Back in the day of MC Hammer pants, tie dye t-shirts, and overly bombastic (and extremely cheesy) T.V commercials; console gamers knew of one truth: You buy one gaming console by your company of choice to be able to play all the latest and greatest games for the next 7 or so years, until the next generation of consoles are released. These consoles would be fitted with the latest processing ding dongs and doo-hickeys that would allow developers to create high-end games, for years to come. You would be hard-pressed to find a machine that could compete with the performance power of these consoles, at a similar price point; even for years to come. But it’s 2016, and Moore’s Law has continued to prove the reality of the rapid growth in technology. When once consoles would “wow” the consumers with the technology they provided at launch, now have gotten a resonant “meh.” Both Microsoft’s Xbox 360 and Sony’s PS3 touted decent specs at launch, but fast forward merely 8 years and both those consoles seemed like Fisher Price toys when compared not only to PC’s, but even Nvidia’s incredible Tegra K1 processor, a mobile processing chip, which matched, if not beat, both those consoles in benchmark tests. And it’s been two years since the K1, and mobile processing capabilities have yet again taken massive strides in performance.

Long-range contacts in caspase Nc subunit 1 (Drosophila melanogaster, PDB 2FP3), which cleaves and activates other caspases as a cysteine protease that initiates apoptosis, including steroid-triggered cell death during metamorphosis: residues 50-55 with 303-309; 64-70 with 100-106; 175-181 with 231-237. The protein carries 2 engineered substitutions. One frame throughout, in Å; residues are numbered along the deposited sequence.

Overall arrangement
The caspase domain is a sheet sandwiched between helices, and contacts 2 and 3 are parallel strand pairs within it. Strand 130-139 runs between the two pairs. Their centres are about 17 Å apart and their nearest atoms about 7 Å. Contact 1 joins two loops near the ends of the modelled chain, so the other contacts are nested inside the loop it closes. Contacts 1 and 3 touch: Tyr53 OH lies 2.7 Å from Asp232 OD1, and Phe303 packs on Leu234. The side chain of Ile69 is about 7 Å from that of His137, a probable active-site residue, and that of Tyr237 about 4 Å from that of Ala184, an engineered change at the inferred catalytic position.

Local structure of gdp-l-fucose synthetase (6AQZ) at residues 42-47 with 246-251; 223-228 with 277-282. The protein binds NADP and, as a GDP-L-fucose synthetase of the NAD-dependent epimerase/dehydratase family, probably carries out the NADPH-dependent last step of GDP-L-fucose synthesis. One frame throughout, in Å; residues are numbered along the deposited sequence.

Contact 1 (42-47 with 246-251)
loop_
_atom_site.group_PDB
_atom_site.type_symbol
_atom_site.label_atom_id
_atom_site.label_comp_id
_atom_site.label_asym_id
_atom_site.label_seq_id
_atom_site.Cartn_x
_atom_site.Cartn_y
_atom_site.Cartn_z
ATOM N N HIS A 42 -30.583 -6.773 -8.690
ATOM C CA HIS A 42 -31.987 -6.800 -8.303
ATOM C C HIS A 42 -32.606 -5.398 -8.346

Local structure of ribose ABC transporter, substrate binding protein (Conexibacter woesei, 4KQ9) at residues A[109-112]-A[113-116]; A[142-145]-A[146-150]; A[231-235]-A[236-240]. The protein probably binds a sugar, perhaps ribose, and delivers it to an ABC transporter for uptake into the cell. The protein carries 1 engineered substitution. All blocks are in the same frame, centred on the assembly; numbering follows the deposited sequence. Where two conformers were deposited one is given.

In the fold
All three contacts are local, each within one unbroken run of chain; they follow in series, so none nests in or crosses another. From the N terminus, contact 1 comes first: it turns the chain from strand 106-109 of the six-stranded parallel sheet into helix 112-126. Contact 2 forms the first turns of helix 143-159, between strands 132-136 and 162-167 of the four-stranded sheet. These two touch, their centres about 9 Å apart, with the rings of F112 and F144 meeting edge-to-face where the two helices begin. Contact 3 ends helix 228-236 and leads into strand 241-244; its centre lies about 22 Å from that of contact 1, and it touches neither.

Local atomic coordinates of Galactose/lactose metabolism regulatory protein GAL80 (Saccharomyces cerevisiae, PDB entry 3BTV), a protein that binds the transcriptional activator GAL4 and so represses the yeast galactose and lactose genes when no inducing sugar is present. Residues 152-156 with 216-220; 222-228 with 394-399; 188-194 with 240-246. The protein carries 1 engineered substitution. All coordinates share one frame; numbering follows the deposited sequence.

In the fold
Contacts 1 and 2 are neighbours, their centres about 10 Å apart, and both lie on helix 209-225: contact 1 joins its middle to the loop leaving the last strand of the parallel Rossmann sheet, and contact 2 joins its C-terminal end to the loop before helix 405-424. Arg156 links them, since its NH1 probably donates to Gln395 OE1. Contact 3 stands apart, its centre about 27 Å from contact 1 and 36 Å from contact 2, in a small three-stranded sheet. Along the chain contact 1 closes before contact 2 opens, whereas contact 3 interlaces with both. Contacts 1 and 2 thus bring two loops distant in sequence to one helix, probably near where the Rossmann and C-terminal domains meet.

It’s been over 2 years since the PS4 and Xbox One’s release, and already it’s clear that the consoles are struggling to keep up with the rest of the industry, PC primarily. How many times have we seen developers give excuses on why their games are locked at 900p/30fps, rather than the now basic 1080p/60fps? Sure they may say this, that, or the other; but the reality isn’t that they don’t have the means to achieve that feat, but rather that they are blocked by the hardware constraints of these consoles. So when Kotaku releases an article that suggests that Sony is working on an upgraded PS4, currently simply known as the PS4.5; my immediate reaction is, “Oh, of course, that makes sense.” Senior reporter Patrick Klepek of Kotaku reported the following:
Based on conversations with developers who have spoken with Sony, this ‘PS4.5’ will include an upgraded GPU both to support high-end 4K resolution for games and add more processing power that can enhance the games supported by PlayStation VR, the headset Sony will launch this fall. It’s unclear if ‘PS4.5’ is an official name or just a nickname that developers have been using. One developer jokingly called it the ‘PS4K’ while telling me about the device.”
Sony is not the only one who is looking into upgrading its current console. Phil Spencer of Xbox has recently been emphasizing the future of Microsoft’s console and that it too, much like what PC gamers are used to, be “upgradeable.” Whether that means the ability for gamers to actually physically tear open their console and add better parts, buying external dongles to simply connect and increase the machines power, or the console getting more power wirelessly via the cloud, is all up in the air and clearly is being talked about by the R&D team at Xbox.